My sister, Helen Walker was diagnosed in 1990 with Pompe’s Disease. Little was known about this rare disease in Australia at that time. One morning Helen serendipitously happened to watch a TV interview with Professor John Hopwood on the research his group in Adelaide was doing on Glycogen Storage Diseases. She rang him the next day and had a long conversation. His interest in her situation resulted in a firm professional friendship between them. He informed her of his connections with the scientific work developing therapies at Erasmus University and at Sophia Children’s Hospital in Rotterdam.
John also arranged contact with three other known Pompe patients in Australia: Together they formed the Australian Pompes Association with Helen as President.
Through the Australian Diagnostic Service for Pompes Disease in Adelaide, Helen was able to inform managing physicians of the existence of the Association as new diagnoses were confirmed. Doctors were requested to inform their patients of the existence of the APA. And so the organisation grew in membership.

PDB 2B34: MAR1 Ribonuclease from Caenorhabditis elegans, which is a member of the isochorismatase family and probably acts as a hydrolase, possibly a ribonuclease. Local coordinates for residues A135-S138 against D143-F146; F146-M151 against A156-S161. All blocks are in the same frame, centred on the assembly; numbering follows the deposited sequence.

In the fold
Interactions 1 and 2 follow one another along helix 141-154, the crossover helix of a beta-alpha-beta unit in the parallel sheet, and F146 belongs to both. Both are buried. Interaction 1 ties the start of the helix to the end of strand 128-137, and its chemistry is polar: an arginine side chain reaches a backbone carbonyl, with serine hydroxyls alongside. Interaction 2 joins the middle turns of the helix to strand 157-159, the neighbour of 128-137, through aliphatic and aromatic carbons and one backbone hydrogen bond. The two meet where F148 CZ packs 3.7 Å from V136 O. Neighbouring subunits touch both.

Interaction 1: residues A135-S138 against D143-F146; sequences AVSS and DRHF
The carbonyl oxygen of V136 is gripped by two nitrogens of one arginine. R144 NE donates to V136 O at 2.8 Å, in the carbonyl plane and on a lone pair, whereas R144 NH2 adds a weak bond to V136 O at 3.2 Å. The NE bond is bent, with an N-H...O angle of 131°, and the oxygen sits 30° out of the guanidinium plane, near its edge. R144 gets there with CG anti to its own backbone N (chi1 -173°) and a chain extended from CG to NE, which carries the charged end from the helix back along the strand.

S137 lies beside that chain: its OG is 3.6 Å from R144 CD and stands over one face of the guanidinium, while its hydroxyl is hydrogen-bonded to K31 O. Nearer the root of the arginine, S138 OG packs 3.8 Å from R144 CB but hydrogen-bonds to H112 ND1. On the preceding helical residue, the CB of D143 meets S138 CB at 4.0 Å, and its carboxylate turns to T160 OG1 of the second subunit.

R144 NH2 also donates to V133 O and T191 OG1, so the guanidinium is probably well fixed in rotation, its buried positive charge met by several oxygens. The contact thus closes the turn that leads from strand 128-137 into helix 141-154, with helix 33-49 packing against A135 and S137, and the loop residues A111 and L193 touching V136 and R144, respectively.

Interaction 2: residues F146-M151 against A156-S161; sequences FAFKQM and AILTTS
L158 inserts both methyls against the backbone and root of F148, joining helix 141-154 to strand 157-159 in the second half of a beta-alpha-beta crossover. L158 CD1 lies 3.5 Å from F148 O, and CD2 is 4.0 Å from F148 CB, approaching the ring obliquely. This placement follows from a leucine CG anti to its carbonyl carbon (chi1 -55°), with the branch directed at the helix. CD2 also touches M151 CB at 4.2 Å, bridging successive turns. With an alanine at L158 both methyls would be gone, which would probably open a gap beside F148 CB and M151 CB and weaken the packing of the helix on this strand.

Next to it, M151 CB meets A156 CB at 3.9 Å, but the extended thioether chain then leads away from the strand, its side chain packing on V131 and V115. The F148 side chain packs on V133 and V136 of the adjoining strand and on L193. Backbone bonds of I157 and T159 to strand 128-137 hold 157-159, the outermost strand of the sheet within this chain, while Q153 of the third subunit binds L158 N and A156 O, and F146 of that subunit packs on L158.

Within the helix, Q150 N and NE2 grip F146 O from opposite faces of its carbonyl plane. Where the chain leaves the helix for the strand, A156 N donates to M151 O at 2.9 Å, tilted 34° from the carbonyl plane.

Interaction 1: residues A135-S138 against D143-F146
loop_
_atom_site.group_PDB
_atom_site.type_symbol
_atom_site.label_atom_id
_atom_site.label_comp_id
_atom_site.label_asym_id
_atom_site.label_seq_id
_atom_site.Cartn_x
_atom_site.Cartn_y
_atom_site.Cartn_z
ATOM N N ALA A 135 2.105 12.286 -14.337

Helen’s gratitude and respect for John Hopwood and the research team in Adelaide was never forgotten. She owed so much for the success of her endeavours to this dedicated group and as a consequence she left a substantial amount from her estate to the South Australian Health and Medical Research Institute for future research.
I first met Professor Hopwood at Helen’s funeral in November 2012. John flew to Melbourne to speak at her funeral. Earlier this year he rang me to announce his imminent retirement and his wish to launch a memorial benevolent fund in honour of Helen at The Institute. He invited me to attend the launch and to speak. On May 10 this year I attended SAHMRI’s launch of the beneficiary fund called ‘The Walker Society’.
The establishment of the South Australian Health and Medical Research Institute (SAHMRI) began in 2007 when the South Australian Government commissioned the Review of Health and Medical Research in South Australia which recommended the establishment of a dedicated research institute for South Australia.
In response to this recommendation, the South Australian Government committed to establish SAHMRI in 2008, and the Federal Government allocated $200 million to build the research facility. In December 2009, SAHMRI was incorporated as the state’s first independent health and medical research institute.